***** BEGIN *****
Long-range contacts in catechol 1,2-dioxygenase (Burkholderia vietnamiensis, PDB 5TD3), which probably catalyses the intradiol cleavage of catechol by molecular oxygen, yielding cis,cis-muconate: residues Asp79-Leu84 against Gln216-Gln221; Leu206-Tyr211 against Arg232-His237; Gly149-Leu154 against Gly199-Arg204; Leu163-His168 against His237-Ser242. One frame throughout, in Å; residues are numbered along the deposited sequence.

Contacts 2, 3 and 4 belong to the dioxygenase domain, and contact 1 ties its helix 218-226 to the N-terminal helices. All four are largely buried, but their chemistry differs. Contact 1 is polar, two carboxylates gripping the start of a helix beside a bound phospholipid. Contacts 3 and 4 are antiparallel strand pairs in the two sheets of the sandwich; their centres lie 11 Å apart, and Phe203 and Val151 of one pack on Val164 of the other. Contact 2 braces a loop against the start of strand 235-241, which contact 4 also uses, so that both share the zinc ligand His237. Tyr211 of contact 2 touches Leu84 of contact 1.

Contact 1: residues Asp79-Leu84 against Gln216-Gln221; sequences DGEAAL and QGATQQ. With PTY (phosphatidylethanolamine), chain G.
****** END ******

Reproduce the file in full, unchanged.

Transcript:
Long-range contacts in catechol 1,2-dioxygenase (Burkholderia vietnamiensis, PDB 5TD3), which probably catalyses the intradiol cleavage of catechol by molecular oxygen, yielding cis,cis-muconate: residues Asp79-Leu84 against Gln216-Gln221; Leu206-Tyr211 against Arg232-His237; Gly149-Leu154 against Gly199-Arg204; Leu163-His168 against His237-Ser242. One frame throughout, in Å; residues are numbered along the deposited sequence.

Contacts 2, 3 and 4 belong to the dioxygenase domain, and contact 1 ties its helix 218-226 to the N-terminal helices. All four are largely buried, but their chemistry differs. Contact 1 is polar, two carboxylates gripping the start of a helix beside a bound phospholipid. Contacts 3 and 4 are antiparallel strand pairs in the two sheets of the sandwich; their centres lie 11 Å apart, and Phe203 and Val151 of one pack on Val164 of the other. Contact 2 braces a loop against the start of strand 235-241, which contact 4 also uses, so that both share the zinc ligand His237. Tyr211 of contact 2 touches Leu84 of contact 1.

Contact 1: residues Asp79-Leu84 against Gln216-Gln221; sequences DGEAAL and QGATQQ. With PTY (phosphatidylethanolamine), chain G.